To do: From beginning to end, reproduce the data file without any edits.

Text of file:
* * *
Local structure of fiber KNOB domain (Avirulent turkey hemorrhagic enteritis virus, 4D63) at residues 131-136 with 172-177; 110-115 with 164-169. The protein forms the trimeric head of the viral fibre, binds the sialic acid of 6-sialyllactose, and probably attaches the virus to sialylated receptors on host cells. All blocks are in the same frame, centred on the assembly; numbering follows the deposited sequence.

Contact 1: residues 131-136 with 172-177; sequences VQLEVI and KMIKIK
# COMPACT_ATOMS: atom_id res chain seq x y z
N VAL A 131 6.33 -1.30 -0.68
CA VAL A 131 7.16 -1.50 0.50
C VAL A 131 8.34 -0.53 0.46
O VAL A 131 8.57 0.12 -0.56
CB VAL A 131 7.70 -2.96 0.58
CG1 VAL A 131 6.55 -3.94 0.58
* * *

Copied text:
Local structure of fiber KNOB domain (Avirulent turkey hemorrhagic enteritis virus, 4D63) at residues 131-136 with 172-177; 110-115 with 164-169. The protein forms the trimeric head of the viral fibre, binds the sialic acid of 6-sialyllactose, and probably attaches the virus to sialylated receptors on host cells. All blocks are in the same frame, centred on the assembly; numbering follows the deposited sequence.

Contact 1: residues 131-136 with 172-177; sequences VQLEVI and KMIKIK
# COMPACT_ATOMS: atom_id res chain seq x y z
N VAL A 131 6.33 -1.30 -0.68
CA VAL A 131 7.16 -1.50 0.50
C VAL A 131 8.34 -0.53 0.46
O VAL A 131 8.57 0.12 -0.56
CB VAL A 131 7.70 -2.96 0.58
CG1 VAL A 131 6.55 -3.94 0.58